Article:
Working less is better for everyone involved, including the employer. Iceland just ran a multi year experiment from 2015-19 to find out if a four day work week would damage productivity or improve it. Unsurprisingly, productivity didn’t go down and in some jobs it even went up. Tell your boss you should only work four days a week!
Access to clean water is essentially for good health, yet many around the world lack access to save, clean, drinkable water. Researchers have found a way to clean water more efficiently than previous systems by essentially cleaning water at the source using a new catalyst. The catalyst cleans the water by creating hydrogen peroxide where it needs to be used by running electricity through special metals. This good because it requires less energy and resources to clean large amounts of water.
The catalyst-based method was shown to be 10,000,000 times more potent at killing the bacteria than an equivalent amount of the industrial hydrogen peroxide, and over 100,000,000 times more effective than chlorination, under equivalent conditions.
In addition to this, the catalyst-based method was shown to be more effective at killing the bacteria and viruses in a shorter space of time compared to the other two compounds.
“We now have proven one-step process where, besides the catalyst, inputs of contaminated water and electricity are the only requirements to attain disinfection.
American adults who got their news about COVID-19 from Facebook were less knowledgeable and more likely to believe falsehoods about the pandemic. The solution is to spend less time on the site and more time getting your news from other sources. The good news is that most adults agreed that Facebook is not a good source to get news, whereas official government websites were.
Leaving the site entirely is too much for some people as it’s a way to stay in contact with friends; so just reduce your time on the site – and avoid all “news” on the platform.
In summary, adults whose most trusted information source is government health websites are more likely to correctly answer questions about COVID-19 than those with another most trusted source. Individuals whose most trusted source is television news and those who use Facebook as an additional source of news are less likely to correctly answer COVID-19 questions. Effective public health emergency responsiveness requires that effective information dissemination and public compliance with precautionary measures occur. To increase public knowledge of COVID-19 in order to maximize information dissemination and compliance with COVID-19 related public health recommendations, those who provide health information should consider use of the public’s most trusted sources of information, as well as monitoring and correcting misinformation presented by other sources.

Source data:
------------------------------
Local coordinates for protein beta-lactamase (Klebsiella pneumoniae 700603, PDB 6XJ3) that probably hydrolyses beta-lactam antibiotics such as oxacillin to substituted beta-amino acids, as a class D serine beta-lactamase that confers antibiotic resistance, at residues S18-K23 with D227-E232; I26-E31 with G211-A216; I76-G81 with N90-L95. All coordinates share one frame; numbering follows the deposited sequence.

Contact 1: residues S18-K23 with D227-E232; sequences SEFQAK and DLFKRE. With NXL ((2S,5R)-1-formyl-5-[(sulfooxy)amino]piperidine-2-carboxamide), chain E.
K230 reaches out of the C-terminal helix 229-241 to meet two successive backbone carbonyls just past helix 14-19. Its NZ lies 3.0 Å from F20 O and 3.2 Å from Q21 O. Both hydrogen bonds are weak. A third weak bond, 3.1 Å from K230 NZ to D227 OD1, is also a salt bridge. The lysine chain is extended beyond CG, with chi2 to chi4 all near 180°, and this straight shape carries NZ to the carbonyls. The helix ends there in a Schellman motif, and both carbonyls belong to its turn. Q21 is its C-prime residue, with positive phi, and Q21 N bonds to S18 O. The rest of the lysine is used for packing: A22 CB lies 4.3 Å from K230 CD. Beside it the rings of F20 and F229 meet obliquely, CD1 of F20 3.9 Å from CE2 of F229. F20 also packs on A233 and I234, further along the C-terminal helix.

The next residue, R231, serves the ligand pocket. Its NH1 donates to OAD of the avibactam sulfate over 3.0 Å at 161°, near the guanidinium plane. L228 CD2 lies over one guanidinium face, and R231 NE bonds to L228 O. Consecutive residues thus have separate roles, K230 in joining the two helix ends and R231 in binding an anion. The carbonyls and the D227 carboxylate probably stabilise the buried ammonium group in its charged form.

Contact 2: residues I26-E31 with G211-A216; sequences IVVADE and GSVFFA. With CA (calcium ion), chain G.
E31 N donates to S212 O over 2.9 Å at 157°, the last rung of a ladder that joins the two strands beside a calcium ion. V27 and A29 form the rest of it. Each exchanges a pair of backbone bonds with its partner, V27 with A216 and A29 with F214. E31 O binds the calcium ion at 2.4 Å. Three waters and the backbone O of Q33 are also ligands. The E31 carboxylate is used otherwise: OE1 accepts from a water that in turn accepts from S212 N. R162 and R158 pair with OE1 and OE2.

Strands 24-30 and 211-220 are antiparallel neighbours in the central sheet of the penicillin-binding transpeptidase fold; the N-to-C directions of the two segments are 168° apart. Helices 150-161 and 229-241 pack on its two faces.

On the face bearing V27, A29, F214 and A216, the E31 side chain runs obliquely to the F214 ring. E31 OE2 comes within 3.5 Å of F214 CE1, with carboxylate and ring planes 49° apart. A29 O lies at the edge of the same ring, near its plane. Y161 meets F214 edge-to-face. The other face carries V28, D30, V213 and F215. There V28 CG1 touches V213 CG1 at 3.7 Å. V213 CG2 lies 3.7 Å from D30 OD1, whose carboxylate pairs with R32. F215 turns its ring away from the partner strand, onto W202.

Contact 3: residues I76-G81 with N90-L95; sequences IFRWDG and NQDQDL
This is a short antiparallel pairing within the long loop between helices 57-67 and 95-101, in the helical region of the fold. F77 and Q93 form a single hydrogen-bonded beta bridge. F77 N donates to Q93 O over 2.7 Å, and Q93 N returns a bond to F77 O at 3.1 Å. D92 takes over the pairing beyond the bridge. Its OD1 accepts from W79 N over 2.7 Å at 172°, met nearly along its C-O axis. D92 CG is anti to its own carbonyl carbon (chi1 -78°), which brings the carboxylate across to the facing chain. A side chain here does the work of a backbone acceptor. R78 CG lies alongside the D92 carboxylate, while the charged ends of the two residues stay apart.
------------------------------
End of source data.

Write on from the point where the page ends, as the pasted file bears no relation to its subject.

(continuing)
How you think about the world around will influence what you do in the world, which in turn impacts how you react to what’s happening around you. It’s a cycle, and you can influence it. Positive thinking won’t work, instead you can use tried and tested ways to better your life through making educated decisions. Practice mindfulness, self-reflection and consider how you react to stimulus to help you make decisions in your life.
Facing what you don’t want to deal with is not easy at first. There is courage within us; we have to find and make friends with it. I found courage through prayer, asking for help, and digging deep inside my heart to find my courage. The heart knows what is right and can be our inner guidance system. The heart doesn’t care about the future or the past — it only cares about what is best for you and doing the right thing.
When we face a challenging situation, it’s often necessary to make hard choices, and sometimes to get what we want, we have to let go of something significant. For example, if you choose to leave a marriage with children, you know changing the structure of the family unit will be difficult, but the reasons to do so are more critical than keeping it intact. That is not an easy decision.
Zoonotic diseases are nothing new and are often the cause of large outbreaks which cause great harm to humans and other animals. It’s speculated that the recent COVID-19 coronavirus popped into existence due to close animal – human contact in Chinese wet markets. History as shown us that wherever there is frequent, close contact between animals and humans there is an increase in the likelihood of new diseases. This has led to scientists calling for reduced meat conniption with the thinking that if eat less meat than the potential for human-animal transmission is reduced in markets and processing facilities.
This shouldn’t be that big of a challenge since people are already reducing their meat consumption and in Canada 10% of the population is vegetarian or vegan.
It is clear that the origins of these pandemics are not restricted to certain countries or certain practices, such as “wet-markets.” For some researchers, including Swedish chief physician and infectious diseases professor Björn Olsen, stemming rising demand for meat and dairy is a necessary part of reducing our risk for pandemics.
Olsen, who is well known for being an early critic of his government’s COVID-19 response, is now becoming known for another early warning — one he has been making in books and articles for nearly 10 years now. In a recent interview in Swedish, Olsen notes that pandemic viruses have all arisen where animals and humans meet, and raising billions of animals as food will have effects.